What to Listen to This November: 5 Album and Song Picks from Local DJs

Your playlist is so played out. So we asked a few local music experts to help you hit refresh.

 

We all need a little help once in awhile, especially since most of us have had our favorite mood music playlists playing nonstop for months. (After all, no office hours means no headphones necessary.)

 

So we asked DJs from Pacific Media Group, the parent company of radio stations 102.7 Da Bomb, the New HI93.1, 94.7 KUMU and others what they’re listening to right now.

 

Ho‘a

The Vitals 808

 

The Vitals Hoa

Image: The Vitals 808 Facebook page

 

 

“The Vitals’ music has always found a home on the radio, and this tune is no different. As the group uses its popularity for a great cause, the song’s lyrics over a heavier midtempo reggae rhythm very intentionally highlights the importance of Aloha ʻĀina, reminding us all that it is not what we say, but rather the actions we take that will invoke the change we seek. In a nutshell, get outside, get dirty, grow, produce, mālama the ‘āina, ʻHoʻa.’” —Puʻunui, 10 a.m.–2 p.m. on the New Hi93.1, Hawaiʻi’s Local Hits

 


SEE ALSO: What to Listen to This Month: 5 Album and Song Picks from Local DJs


 

Indigo

Kandace Springs

 

Kandace Springs song Indigo cover

Image: kandacesprings.com

 

 

“People don’t listen to complete albums anymore. Here’s one you’ll want to consume from beginning to end from Jazz vocalist Kandace Springs. She’s the daughter of former session singer Scat Springs. Two things immediately jump out when it comes to Kandace; Her garage-sized afro and her smooth, smoky voice. ‘Indigo,’ the standout song, is a cover of Roberta Flack’s ‘The First Time Ever I Saw Your Face.’ Mesmerizing. And sexy. The song has become a sort of signature song for Springs. She closes many of her concerts with the remake.” —Michael T, weekdays, 7 p.m.–1 a.m. on 94.7 KUMU

 

 

Post Bail

Uncle Scotty Boi

 

What To Listen To In November Scotty Boi Post Bail

Image: Uncle Scotty Boi

 

 

“Former UFC Fighter Scott Junk’s first solo song really hits a spot in the soul for local braddahs like myself. A dark, honest and powerful song about his feelings for his other half describes the kind of love that hardened men look for and shows a special kind of appreciation for women who are deemed solid. The realness in his voice shows the calluses in his heart from a tough upbringing, and even shares his respect for her father for raising a strong woman. It definitely breaks the monotony of love ballads in Hawai‘i and I absolutely love it.” —Steezy, The Morning High on the New Hi93.1, Hawai‘i’s Local Hits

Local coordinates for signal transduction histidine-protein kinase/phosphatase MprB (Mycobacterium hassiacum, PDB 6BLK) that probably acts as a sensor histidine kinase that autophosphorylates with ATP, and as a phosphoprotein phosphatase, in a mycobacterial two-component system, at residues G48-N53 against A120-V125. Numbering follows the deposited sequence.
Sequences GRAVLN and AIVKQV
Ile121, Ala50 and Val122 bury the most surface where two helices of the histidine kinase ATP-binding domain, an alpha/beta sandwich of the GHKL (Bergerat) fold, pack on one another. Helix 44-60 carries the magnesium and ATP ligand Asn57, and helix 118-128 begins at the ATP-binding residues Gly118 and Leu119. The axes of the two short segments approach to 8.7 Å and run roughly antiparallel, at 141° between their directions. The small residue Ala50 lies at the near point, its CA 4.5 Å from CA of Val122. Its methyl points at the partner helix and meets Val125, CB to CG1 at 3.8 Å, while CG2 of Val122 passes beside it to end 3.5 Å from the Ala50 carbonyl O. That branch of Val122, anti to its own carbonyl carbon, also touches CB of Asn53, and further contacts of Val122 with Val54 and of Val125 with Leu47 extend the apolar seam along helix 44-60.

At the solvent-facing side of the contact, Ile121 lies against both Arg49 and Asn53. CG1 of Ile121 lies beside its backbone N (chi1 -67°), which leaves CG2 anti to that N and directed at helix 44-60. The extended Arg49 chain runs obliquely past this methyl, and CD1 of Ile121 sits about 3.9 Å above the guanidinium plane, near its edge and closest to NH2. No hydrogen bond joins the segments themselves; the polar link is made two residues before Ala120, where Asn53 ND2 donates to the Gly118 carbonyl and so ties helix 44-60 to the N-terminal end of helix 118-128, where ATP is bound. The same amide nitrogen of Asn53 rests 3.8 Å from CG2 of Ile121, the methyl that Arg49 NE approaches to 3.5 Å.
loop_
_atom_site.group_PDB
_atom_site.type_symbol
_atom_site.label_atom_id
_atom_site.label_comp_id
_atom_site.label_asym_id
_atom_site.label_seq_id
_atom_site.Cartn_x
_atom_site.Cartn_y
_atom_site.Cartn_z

SEE ALSO: How Hawai‘i Musicians Are Trying to Help During the COVID-19 Crisis


 

Back Door

Stray Kids

 

What To Listen To In November Back Door Stray Kids

Image: straykids.jype.com

 

 

“I know, I know … what about BTS? I like them too, but Stray Kids has been bouncing into my listens lately. Stray Kids is a K-Pop group that has been growing in popularity since they formed in 2017, and this is the newest song off of their new ‘album’ (I used quotes because K-Pop bands tend to take a previous EP and put a few more songs on it and then re-release the album under a new title). If I’m being completely honest, their song ‘God’s Menu’ is what I listen to the most, but this one is starting to grow on me as well. Also, there are eight guys in the band, so don’t worry about trying to know everyone. Listen for Felix’s voice though. It’s way deeper than any kid that young and that skinny should have but it totally rocks! If you can, watch the videos of the songs. The dancing is really good.” —Devon Nekoba, weekdays 5–10 a.m. on 94.7 KUMU

 

 

Hawaiʻi Loa Kūlike Kākou

Hoʻopono

Hoopono Cover

Image: iTunes

 

 

“Although this is Ho‘opono’s first single, guidance from some of Hawai‘i’s greatest musicians and songwriters and his experiences teaching sixth grade in ‘Ōlelo Hawai‘i and holding mele workshops for thousands of Hawai‘i’s ‘ōpio makes him no stranger to the Hawaiian community. ‘Hawaiʻi Loa Kūlike Kākou’—the Hawaiian language translation of Liko Martin’s classic song ‘All Hawai‘i Stand Together’—aims to unite us all to stand together in song for the benefit of the land. Ho‘opono lends his talents to help forward on Hawaiian music on to the next generation.” —Pu‘unui, 10 a.m.–2 p.m. on the New Hi93.1, Hawai‘i’s Local Hits